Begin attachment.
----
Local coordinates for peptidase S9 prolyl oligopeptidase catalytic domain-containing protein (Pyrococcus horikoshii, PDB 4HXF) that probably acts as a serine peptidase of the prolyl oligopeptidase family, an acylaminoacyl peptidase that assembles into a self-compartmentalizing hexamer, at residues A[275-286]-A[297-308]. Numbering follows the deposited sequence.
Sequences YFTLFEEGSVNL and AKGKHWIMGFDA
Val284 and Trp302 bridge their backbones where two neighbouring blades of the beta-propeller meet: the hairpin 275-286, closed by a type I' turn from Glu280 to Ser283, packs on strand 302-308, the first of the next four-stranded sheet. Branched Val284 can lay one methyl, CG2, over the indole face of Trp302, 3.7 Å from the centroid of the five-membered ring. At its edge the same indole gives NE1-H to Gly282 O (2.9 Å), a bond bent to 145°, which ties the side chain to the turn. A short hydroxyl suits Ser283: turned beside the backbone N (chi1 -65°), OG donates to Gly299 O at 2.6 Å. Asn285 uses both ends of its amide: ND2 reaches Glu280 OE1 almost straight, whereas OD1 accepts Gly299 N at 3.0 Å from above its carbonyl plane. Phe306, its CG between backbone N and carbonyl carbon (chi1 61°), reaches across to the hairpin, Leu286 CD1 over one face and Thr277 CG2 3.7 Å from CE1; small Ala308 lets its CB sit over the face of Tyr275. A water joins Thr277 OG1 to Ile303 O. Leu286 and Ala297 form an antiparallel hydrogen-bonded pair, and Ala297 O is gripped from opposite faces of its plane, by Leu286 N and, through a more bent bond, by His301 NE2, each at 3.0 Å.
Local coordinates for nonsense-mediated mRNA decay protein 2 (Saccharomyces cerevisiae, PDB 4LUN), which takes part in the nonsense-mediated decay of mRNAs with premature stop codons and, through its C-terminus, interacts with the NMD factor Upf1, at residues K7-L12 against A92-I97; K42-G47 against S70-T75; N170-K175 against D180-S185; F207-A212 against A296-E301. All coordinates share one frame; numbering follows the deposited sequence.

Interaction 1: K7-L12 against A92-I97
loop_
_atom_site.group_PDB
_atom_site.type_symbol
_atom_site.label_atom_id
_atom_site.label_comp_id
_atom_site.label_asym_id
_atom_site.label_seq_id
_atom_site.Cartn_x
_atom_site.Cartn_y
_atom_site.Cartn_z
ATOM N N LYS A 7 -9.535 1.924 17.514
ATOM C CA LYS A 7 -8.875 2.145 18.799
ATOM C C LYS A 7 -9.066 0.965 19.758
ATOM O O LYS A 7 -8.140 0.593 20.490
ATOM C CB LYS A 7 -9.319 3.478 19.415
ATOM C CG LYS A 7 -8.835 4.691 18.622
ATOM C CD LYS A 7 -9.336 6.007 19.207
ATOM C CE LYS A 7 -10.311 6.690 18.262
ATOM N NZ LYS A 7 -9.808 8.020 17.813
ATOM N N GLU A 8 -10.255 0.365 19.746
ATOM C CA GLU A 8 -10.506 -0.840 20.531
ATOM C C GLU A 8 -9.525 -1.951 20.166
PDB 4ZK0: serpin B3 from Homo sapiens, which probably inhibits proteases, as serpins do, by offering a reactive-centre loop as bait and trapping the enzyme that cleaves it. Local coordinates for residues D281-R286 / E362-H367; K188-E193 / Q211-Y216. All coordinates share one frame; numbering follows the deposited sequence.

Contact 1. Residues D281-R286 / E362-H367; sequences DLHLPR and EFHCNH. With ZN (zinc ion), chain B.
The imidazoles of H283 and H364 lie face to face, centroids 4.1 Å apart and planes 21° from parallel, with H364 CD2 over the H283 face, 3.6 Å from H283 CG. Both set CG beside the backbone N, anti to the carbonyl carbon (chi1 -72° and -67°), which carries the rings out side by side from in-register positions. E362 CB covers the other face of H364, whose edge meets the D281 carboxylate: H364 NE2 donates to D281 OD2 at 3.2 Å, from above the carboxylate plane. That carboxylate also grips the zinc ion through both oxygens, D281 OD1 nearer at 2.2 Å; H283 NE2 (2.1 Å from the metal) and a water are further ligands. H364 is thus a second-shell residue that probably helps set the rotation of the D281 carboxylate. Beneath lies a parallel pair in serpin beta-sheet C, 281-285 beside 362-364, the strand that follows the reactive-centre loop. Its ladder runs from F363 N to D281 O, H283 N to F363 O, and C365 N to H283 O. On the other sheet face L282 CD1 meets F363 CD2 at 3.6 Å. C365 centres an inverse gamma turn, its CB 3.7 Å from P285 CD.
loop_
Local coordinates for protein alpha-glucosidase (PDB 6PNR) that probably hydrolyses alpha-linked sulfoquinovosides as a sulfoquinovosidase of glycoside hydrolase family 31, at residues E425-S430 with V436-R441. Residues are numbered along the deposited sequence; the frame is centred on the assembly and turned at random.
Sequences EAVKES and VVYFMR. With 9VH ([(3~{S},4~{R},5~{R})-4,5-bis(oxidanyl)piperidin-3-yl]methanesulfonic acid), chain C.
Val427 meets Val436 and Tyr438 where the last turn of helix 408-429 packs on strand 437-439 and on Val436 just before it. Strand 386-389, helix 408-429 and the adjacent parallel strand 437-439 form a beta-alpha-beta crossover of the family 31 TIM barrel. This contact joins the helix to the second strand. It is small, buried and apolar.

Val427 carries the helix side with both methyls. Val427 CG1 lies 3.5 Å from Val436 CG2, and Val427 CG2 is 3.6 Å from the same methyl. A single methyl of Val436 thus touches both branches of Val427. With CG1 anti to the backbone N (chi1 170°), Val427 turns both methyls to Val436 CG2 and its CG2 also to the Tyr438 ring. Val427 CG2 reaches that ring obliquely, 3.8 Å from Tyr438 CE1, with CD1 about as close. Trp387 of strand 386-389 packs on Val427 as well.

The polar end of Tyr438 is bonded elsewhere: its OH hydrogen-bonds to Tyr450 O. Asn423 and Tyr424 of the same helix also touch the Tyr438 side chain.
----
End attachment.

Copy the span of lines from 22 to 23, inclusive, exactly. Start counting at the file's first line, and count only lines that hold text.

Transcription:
ATOM C CD LYS A 7 -9.336 6.007 19.207
ATOM C CE LYS A 7 -10.311 6.690 18.262